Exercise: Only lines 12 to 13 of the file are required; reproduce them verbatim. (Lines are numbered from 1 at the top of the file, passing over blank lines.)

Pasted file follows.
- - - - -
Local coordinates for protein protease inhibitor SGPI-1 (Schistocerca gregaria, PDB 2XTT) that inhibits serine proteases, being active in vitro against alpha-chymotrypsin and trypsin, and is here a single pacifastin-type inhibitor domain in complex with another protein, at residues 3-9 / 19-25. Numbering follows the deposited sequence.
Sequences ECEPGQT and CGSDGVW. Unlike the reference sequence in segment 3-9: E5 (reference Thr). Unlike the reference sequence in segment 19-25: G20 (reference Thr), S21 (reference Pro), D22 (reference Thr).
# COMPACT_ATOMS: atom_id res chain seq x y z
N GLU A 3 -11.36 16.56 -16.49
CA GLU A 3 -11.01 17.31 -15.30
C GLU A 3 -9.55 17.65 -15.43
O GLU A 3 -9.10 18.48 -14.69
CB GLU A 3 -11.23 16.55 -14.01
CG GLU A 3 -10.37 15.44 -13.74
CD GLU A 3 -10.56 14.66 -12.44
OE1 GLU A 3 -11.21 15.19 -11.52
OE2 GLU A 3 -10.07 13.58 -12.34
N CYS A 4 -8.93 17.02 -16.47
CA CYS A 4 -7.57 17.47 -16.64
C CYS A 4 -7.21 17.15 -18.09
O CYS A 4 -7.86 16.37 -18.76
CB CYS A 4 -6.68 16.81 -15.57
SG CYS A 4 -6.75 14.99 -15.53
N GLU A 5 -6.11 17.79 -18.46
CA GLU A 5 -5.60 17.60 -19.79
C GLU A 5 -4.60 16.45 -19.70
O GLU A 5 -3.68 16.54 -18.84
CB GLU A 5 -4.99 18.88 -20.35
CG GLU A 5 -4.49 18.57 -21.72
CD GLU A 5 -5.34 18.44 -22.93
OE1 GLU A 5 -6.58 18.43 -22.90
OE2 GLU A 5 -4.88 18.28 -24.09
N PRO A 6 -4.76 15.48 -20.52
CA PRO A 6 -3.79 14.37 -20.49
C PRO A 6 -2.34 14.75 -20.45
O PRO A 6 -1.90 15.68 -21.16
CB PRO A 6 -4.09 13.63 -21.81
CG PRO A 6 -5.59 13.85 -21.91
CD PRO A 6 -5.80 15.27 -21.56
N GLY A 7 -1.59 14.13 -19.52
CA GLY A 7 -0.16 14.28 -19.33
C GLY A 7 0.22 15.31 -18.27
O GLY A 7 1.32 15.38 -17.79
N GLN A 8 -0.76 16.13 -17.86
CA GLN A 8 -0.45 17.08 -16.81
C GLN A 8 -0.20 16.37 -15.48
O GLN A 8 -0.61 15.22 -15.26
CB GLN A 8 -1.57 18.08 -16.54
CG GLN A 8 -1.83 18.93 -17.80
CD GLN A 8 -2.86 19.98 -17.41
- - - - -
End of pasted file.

OE2 GLU A 3 -10.07 13.58 -12.34
N CYS A 4 -8.93 17.02 -16.47